It’s that time you should spend the entire year planning for — tax time! If you take time throughout the year to complete certain tasks, it makes it much easier come tax season.
The IRS tax-filing deadline falls on Wednesday, April 15, this year, so now’s the time to get started on your income tax return if you haven’t already. We’ve put together some helpful tips to make filing your taxes easier this year and every year.
10 Savvy Tips to Simplify Income Tax Returns
- Make a list. One thing I like to do at the start of every year is to put together a list of potential forms I should expect to receive. You can include any employers, clients, banks, mortgage companies, student loan companies, etc. As you receive each tax-related document, you can check it off the list. Still missing a form? Contact the organization to find out the status.
- Don’t file until at least January 31. The deadline for tax-related forms like W-2s and 1099s to be sent out is January 31st of each year (though the deadline to mail them to the IRS is February 28; you have until March 31 if you’re submitting them electronically). That’s when they’re supposed to have them in the mail, but it can take weeks to actually receive them. Sometimes they fail to get the forms out by the deadline and it takes even longer (I’m still waiting on one). Avoid having to do an amended return by waiting until you receive all your forms.
- Gather all forms and documentation. In advance of doing your taxes or having them prepared, make sure to gather together all the necessary forms and documentation. Don’t wait until you’re in the midst of the process to obtain what you need. Having everything you need ahead of time will streamline the process.
- Do your own taxes. Want to save money on tax preparation and be more knowledgeable about your tax situation (and consequently, more informed on how to save money in taxes)? Complete your own taxes instead of paying someone else to do it. I’ve done my own taxes for much of my adult life, even now that I am self-employed and have a house. It saves me money, but it also allows me to be more informed about how the tax system works and what exemptions and deductions I can take advantage of, which improves my year-round tax planning.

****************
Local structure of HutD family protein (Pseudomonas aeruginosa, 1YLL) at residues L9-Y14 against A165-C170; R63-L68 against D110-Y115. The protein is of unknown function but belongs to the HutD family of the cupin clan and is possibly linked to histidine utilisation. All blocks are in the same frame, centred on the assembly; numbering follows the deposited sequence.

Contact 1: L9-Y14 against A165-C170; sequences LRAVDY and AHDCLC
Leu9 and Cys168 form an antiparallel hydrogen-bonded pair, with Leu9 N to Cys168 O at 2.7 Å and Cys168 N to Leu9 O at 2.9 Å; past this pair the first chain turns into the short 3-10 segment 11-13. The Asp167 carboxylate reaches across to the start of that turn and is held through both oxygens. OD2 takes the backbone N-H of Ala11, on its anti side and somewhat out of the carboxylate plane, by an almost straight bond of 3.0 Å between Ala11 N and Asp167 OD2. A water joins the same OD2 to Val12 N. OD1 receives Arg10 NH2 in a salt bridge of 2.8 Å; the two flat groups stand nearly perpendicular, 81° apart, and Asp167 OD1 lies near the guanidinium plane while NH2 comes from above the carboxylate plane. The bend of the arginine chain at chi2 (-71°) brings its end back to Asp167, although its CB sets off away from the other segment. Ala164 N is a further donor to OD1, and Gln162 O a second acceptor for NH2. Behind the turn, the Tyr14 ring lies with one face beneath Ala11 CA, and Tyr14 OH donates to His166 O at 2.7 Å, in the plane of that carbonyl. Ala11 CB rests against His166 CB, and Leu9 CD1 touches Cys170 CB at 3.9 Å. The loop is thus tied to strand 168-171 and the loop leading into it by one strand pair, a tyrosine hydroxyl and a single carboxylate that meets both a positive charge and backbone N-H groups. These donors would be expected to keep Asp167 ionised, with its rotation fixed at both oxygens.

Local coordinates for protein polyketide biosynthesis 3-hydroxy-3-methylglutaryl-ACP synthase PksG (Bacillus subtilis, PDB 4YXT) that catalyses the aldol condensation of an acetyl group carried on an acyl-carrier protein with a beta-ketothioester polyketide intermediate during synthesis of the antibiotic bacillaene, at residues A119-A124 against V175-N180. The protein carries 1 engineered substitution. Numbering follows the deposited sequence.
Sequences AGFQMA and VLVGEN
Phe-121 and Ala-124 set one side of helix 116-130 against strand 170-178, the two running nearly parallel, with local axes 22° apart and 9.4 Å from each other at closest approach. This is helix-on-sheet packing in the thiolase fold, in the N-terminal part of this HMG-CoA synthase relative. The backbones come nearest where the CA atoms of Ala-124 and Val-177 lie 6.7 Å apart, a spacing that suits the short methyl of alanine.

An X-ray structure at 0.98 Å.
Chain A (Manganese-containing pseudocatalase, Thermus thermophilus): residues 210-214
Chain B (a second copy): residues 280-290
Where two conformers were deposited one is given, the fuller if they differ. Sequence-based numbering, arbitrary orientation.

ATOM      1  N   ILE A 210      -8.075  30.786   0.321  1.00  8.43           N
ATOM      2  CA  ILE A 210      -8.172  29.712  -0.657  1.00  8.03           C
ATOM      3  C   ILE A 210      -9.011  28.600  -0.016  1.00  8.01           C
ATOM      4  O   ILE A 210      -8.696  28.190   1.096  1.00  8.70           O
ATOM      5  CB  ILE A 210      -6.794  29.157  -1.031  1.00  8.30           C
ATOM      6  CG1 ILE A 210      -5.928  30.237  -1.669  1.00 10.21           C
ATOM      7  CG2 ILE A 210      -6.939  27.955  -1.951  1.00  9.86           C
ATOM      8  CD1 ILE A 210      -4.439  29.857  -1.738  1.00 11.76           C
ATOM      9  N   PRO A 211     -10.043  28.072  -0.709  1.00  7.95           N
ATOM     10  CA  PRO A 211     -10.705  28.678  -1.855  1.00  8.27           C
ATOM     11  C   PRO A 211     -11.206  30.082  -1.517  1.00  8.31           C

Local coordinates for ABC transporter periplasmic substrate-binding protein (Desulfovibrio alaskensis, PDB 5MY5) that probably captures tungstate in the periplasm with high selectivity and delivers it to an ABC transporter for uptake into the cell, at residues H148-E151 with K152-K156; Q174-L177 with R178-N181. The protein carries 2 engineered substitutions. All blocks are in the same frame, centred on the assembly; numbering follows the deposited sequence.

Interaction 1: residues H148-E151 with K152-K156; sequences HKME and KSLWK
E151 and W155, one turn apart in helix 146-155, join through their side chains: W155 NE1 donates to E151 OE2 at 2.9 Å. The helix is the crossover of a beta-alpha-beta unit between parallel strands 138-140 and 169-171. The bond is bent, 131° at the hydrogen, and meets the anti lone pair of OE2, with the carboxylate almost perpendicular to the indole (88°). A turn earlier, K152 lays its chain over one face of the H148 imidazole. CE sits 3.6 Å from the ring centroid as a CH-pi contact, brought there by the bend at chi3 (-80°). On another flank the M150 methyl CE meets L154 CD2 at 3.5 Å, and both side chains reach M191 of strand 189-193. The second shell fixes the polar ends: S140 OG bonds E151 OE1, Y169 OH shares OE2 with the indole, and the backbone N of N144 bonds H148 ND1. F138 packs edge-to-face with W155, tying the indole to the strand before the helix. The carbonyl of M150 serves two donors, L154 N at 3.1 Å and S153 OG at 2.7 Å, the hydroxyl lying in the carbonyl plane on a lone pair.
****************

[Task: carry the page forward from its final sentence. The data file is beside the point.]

- Don’t pay for tax preparation software. You may think it’s necessary to purchase tax preparation software annually, but it’s really not. There are plenty of free resources available, particularly for low-income filers. Check out Free File on the IRS website for a list of free programs. I use TaxACT to electronically file my federal tax return. Most states allow you to electronically file state tax returns on the state website for free.
- Keep track of business, household, and medical expenses. If you’re interested in slashing your tax liability, it’s to your benefit to keep track of certain expenses throughout the year. You may be able to write off expenses related to your business, whether you’re employed by a company or self-employed. You may also find savings through household improvements you have made (new energy-efficient appliances, for example) or medical bills you’ve paid. Keep receipts and proof of expenses whenever possible in case of an audit.
- Look for free tax help. Instead of paying an accountant or tax preparer to answer your tax-related questions, seek out free resources instead. If you use tax preparation software, often you will find in-depth explanations that may answer your questions. Look for printed tax publications at the library or online that feature more complete directions and explanations on how to fill out forms. Utilize the IRS’s Interactive Tax Assistant (ITA), which is designed to provide answers to common tax-law questions. Find out more about IRS programs for free tax-return preparation for qualifying taxpayers who are low-income or elderly. Ask around about state or local community programs designed to offer free assistance with tax preparation. Contact a tax expert by phone using IRS Live Telephone Assistance.
- Allow adequate time to complete your tax return. Never get started on doing your taxes when you’re in a rush. I actually recommend allowing 2 or 3 sittings to complete and review your return prior to submitting. Sometimes you may have to stop and get a question answered or find a piece of documentation. It’s always wise to check over your work once or twice to confirm accuracy and completeness.
- Ask for direct deposit of your refund. Expecting a tax refund this year? Streamline the process by asking for the refund to be sent via direct deposit to your bank account. You’ll get your refund sooner and avoid a potentially lost or delayed tax refund check.
- Avoid tax refund loans. It may seem like a smart idea to get your tax refund on the spot, but what you’re really doing is taking out a loan that will cost you. Resist offers to provide you with an immediate refund check or card that comes with a fee. If you want to get a faster refund, follow Tip #9 to avoid any fee.
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Do you think these tax tips are helpful? Be sure to help out your family and friends by sharing this blog post with them!
How do you save on taxes or make the tax return process easier? Share your favorite tax tip by commenting below.